Design Trend: Home Libraries

My very first Home Style post, seen here, featured a beautiful display of color coordinated bookshelves in a casual chic living room. I created that post on November 3, 2013. In the year since then, that post has become the single most popular post on my blog. It has traveled all over Pinterest and been picked up by other blogs where it continues to attract attention. The enthusiasm surrounding those color coordinated bookshelves suggests that, despite the transition to e-books, blogs, and e-zines, our deep-rooted love for actual paper books remains. Personally, I have always been enamored with libraries and the history and possibility contained within. With that in mind, I’m highlighting a few of my favorite bookshelf trends.

black bookshelf yellow sofa

Bookshelf Trend #1: Dark Shelves, Bright Furniture

I’m clearly not the only person who loves this particular trend. Black or dark bookshelves contrasted by chartreuse sofas and chairs (not just any color – it always seems to be chartreuse) are taking home libraries by storm. The refinement of dark shelves pays tribute to traditional library style, while the bright furniture jolts the room with energy and modernity. The colorful mix of books pops against the contrast of the dark paint for a look that is far from old-fashioned.

dark bookshelves

black bookshelves chartreuse sofa

Bookshelf Trend #2: Artwork on Bookshelves

Look at the images above and below and you will notice artwork in every one. Framed paintings, prints, and photographs are either inserted into the shelf cubbies themselves, or hung on the front edge of the shelves. The art serves as a visual respite from the continuity of books, allowing your eyes to rest and relax. Do you have less attractive items that you’d like to store on the shelves, but you don’t want to disturb the beauty of the display? Hide them behind the hanging art! That beautiful painting takes on the role of cabinet door, concealing the contents behind it.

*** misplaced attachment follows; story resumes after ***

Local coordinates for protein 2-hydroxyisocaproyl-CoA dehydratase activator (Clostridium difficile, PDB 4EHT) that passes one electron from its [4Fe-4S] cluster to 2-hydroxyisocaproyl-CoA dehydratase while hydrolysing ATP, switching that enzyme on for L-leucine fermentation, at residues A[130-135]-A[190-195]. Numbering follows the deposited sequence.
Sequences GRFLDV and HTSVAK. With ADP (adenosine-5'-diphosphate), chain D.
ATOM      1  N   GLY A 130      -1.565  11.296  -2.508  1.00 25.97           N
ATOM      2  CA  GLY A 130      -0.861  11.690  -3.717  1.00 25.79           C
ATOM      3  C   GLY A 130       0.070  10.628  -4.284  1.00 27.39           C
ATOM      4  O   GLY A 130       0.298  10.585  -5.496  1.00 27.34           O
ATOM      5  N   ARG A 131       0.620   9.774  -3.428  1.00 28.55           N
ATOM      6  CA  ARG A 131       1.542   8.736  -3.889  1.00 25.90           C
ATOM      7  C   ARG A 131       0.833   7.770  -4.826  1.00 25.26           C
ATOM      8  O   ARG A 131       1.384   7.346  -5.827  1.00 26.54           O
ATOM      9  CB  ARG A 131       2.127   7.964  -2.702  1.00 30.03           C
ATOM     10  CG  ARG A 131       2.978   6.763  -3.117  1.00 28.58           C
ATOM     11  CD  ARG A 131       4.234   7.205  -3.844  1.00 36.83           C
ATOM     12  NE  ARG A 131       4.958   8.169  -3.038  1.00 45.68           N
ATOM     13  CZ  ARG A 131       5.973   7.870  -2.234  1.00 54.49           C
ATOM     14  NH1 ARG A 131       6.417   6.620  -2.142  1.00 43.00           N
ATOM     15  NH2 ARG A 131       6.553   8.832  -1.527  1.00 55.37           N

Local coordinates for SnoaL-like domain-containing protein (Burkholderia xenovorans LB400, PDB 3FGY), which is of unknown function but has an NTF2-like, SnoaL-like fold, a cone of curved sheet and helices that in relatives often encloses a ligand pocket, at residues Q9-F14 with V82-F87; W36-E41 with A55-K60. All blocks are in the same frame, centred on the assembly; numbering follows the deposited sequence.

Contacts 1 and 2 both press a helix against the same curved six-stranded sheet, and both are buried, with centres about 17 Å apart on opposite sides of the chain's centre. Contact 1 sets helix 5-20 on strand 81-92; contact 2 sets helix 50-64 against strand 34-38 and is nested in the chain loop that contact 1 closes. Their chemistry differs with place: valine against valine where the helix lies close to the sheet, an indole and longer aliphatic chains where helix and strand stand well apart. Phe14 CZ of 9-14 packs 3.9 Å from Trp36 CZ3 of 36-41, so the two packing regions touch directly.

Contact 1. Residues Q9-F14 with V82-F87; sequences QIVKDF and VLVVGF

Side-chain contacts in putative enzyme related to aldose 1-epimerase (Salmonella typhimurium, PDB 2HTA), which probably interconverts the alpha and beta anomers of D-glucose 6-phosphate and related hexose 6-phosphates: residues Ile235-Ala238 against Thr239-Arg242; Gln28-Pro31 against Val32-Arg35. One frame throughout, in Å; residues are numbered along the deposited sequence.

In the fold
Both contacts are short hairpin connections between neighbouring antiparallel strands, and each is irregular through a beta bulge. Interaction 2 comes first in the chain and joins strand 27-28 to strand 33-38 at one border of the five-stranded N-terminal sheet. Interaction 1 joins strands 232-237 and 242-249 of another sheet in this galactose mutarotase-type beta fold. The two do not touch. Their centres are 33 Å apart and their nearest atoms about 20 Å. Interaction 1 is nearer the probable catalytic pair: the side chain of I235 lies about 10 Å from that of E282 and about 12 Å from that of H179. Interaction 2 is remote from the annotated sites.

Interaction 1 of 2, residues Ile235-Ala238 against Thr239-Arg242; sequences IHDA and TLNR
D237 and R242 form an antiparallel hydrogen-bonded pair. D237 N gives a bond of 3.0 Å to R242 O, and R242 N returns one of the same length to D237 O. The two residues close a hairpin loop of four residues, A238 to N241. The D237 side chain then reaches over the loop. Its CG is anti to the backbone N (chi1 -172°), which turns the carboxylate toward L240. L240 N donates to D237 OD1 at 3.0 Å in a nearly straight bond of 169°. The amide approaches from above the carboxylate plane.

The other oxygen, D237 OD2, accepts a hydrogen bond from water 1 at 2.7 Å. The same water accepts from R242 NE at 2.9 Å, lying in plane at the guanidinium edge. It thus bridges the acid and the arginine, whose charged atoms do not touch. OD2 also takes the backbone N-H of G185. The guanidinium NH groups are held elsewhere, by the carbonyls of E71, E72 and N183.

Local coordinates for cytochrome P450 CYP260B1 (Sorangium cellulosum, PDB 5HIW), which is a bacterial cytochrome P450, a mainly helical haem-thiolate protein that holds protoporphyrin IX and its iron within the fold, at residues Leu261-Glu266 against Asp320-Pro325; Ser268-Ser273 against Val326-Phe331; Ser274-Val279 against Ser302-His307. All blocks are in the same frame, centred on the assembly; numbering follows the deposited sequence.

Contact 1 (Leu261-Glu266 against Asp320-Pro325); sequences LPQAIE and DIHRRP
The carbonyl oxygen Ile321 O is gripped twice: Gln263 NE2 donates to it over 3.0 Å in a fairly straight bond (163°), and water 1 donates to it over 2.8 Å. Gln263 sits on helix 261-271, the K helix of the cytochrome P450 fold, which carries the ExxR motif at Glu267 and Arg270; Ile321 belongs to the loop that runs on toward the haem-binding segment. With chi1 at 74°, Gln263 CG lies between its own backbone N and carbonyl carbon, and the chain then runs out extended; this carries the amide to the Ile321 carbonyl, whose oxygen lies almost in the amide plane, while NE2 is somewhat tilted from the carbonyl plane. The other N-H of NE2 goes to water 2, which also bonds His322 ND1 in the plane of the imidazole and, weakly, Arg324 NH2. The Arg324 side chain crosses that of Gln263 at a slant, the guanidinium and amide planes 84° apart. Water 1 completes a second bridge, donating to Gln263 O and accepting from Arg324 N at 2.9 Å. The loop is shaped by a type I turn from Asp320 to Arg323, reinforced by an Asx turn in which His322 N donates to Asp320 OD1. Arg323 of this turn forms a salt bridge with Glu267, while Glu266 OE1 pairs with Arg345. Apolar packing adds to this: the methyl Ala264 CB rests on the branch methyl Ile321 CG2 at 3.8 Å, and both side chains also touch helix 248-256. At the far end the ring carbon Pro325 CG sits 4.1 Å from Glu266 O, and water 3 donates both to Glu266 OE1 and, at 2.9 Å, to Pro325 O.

art in bookshelf nook

art in bookshelf cubby

art hanging on bookshelf

Bookshelf Trend #3: Shelves Built into Passageways

Space is limited. A wonderful (and practical) way to display your collection of books is by utilizing empty space in doorways, entryways, and hallways. By sacrificing one or two feet against an otherwise unused wall, you gain organization, storage, and a decorative display. A few of my favorite uses of space include this bookshelf built around a wide passageway…

doorway bookshelf

these bookshelves lining both sides of a long hallway…

hallway bookshelves

these bookshelves built into the pony wall at the top of this stair landing…

stair landing bookshelves

and this recessed wall of shelves alongside a banquette and stairway.

entryway bookshelf

Bookshelf Trend #4: Library Ladders

What bookshelf review would be complete without the mention of library ladders!? These tall sliding ladders are both beautiful and functional, allowing you to maximize wall space from floor to ceiling and still access books on the highest shelves.

library ladder white bookshelves

chartreuse bookshelves

The range of options when designing a home library or simply styling a bookshelf are seemingly endless. It would be impossible to cover them all in one blog post. Built-in, free-standing, metal, wood, low, high, colorfully painted, back-painted, organized for a rainbow effect… One thing is certain: the more we turn towards tablets for our everyday reading, the more valuable our old books become. They are pieces of history: tangible, entertaining, and lovely to look at.

For more bookshelf inspiration visit my Pinterest page:

Photo Credits: Style Carrot, Sketch 42, Jessica Helgerson Interior Design, The Decorista, Daniel Farmer for House & Garden, Sadie and Stella, Style at Home, Most Beautiful Things, Ryann Ford Photography for FAB Architecture, Wendy Haworth Design, Little Green Notebook, Ciave Design

Design Trends: Gallery Wall

I’ve had an aversion to gallery walls for as long as I can remember.  As a child I would see displays of school photos and stiff family portraits in bland frames lining the halls and stairways of my friends’ homes, and I simply didn’t like them.  Even to my untrained 12-year-old eye, the rows of photos felt generic, monotonous and uninspired.  Well, I’m happy to announce that gallery walls have come a long way.  In fact, the creative and artistic gallery walls popping up all over Pinterest and in design magazines and blogs have inspired me so much that I’m working on one for my own home.